Growing numbers of people dangerously refusing to vaccinate their children – anti-vaxxers – are one of the main reasons for the illness spreading. Children in the future could face ‘disastrous’ health problems if the deadly infection is allowed to spiral out of control. The number of people who caught measles last year rose by 50 percent worldwide, according to UNICEF 98 countries are reporting an increase.

Approximately  110 000 people died from measles in 2017 – mostly children under the age of 5 years, despite the availability of a cheap, safe and effective vaccine.

UNICEF – the United Nations’s children’s agency – has issued a warning that ‘complacency’ is leading to the rise.

Ukraine, the Philippines, and Brazil suffered the biggest increases in measles cases.

Brazil didn’t record a single case in 2018 but had 10,262 in 2018, while Ukraine saw an increase of more than 30,000 to a total of 35,120.

The other countries with the biggest increases were Yemen, Venezuela, Serbia, Madagascar, Sudan, Thailand, and France.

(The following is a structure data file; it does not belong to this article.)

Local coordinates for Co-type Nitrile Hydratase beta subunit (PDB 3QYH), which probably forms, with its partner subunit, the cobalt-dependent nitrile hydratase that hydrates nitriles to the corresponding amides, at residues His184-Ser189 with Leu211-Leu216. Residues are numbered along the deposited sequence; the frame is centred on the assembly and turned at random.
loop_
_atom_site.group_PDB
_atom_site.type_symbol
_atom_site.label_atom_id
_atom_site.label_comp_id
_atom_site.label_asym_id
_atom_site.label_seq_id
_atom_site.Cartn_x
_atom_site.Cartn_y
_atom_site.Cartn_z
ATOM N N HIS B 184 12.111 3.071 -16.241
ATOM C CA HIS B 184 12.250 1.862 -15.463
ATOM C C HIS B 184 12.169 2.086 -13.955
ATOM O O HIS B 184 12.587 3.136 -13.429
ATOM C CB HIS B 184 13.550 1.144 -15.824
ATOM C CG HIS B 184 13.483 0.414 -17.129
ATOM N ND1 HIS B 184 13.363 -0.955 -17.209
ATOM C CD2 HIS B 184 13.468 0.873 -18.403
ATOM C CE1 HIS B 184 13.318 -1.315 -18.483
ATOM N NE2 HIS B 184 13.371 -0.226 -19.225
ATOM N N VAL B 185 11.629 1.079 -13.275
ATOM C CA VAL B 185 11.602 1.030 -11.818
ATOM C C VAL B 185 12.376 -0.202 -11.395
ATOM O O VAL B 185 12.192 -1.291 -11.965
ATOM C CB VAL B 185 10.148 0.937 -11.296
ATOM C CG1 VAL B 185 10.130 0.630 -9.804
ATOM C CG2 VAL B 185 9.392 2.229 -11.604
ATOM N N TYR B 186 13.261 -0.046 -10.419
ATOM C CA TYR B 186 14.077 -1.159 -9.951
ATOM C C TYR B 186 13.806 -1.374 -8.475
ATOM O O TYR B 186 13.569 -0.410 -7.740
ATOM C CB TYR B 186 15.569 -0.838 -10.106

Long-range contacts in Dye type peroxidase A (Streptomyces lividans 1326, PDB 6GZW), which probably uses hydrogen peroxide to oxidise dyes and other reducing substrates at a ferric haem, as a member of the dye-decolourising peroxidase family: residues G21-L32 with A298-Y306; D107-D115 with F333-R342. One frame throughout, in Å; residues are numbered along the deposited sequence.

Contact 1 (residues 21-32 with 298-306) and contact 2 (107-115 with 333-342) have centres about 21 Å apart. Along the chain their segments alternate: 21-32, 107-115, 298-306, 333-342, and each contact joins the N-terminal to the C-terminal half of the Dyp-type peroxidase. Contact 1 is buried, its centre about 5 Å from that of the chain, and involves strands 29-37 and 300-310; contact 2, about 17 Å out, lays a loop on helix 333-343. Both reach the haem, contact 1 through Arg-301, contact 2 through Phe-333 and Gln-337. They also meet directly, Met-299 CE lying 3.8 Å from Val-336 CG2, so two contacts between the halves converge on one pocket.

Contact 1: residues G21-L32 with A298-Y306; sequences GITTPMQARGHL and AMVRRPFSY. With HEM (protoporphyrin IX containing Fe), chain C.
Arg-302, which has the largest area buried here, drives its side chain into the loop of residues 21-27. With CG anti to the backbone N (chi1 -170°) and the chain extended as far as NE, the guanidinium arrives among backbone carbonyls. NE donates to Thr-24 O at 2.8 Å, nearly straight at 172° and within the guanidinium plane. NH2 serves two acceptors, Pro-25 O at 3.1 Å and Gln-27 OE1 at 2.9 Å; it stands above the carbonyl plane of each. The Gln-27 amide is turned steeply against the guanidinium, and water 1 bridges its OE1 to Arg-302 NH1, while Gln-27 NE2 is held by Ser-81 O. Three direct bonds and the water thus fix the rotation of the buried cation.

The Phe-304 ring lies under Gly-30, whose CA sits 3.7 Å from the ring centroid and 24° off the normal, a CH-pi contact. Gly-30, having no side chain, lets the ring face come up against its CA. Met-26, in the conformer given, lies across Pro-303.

‘This is a wake-up call,’ said Henrietta Fore, executive director of UNICEF.

‘We have a safe, effective and inexpensive vaccine against a highly contagious disease — a vaccine that saved almost a million lives every year over the last two decades.

‘These cases haven’t happened overnight.

‘Just as the serious outbreaks we are seeing today took hold in 2018, lack of action today will have disastrous consequences for children tomorrow.’ Measles, which is most deadly for children, begins as a blotchy rash and fever and usually only lasts for a week or two, but it can be fatal. If untreated the virus can lead to life-threatening complications such as hepatitis, meningitis, nerve damage or brain swelling.

The number of children having MMR vaccinations – which are given free by the NHS in the UK – has been falling for years. Data in September last year revealed uptake in was at its lowest level since 2011 after falling for the fourth year in a row. Some 91.2 percent of children in England are being vaccinated, fewer than the 95 percent needed to stop the virus spreading through a community.

Measles is more contagious than Ebola and, although it usually clears up on its own within a couple of weeks, can cause deadly complications like meningitis and pneumonia

And the World Health Organisation has said ‘vaccine hesitancy’ is one of the 10 most serious threats to global health.

‘Almost all of these cases are preventable and yet children are getting infected even in places where there is simply no excuse,’ said Ms. Fore.

‘Measles may be the disease, but all too often the real infection is misinformation, mistrust, and complacency.’

WHAT IS MEASLES, WHAT ARE THE SYMPTOMS AND HOW CAN YOU CATCH IT?

Measles is a highly contagious viral infection that spreads easily from an injected person by coughing, sneezing or even just breathing.